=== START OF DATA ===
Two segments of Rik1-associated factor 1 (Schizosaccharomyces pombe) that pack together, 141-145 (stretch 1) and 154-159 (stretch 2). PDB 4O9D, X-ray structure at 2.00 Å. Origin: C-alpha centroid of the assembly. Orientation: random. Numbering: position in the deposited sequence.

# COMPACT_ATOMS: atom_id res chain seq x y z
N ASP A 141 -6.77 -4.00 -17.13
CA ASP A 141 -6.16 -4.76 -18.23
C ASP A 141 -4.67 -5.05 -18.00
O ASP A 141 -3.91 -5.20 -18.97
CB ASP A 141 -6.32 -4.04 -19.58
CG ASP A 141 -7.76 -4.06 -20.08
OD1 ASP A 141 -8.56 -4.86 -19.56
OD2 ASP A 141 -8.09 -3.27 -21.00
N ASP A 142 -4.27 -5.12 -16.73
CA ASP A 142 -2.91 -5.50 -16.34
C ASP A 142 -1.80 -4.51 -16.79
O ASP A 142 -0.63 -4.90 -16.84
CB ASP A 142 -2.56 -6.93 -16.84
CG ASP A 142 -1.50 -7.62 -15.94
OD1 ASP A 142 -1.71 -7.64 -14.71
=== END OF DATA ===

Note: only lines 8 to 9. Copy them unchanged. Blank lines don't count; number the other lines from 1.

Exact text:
CG ASP A 141 -7.76 -4.06 -20.08
OD1 ASP A 141 -8.56 -4.86 -19.56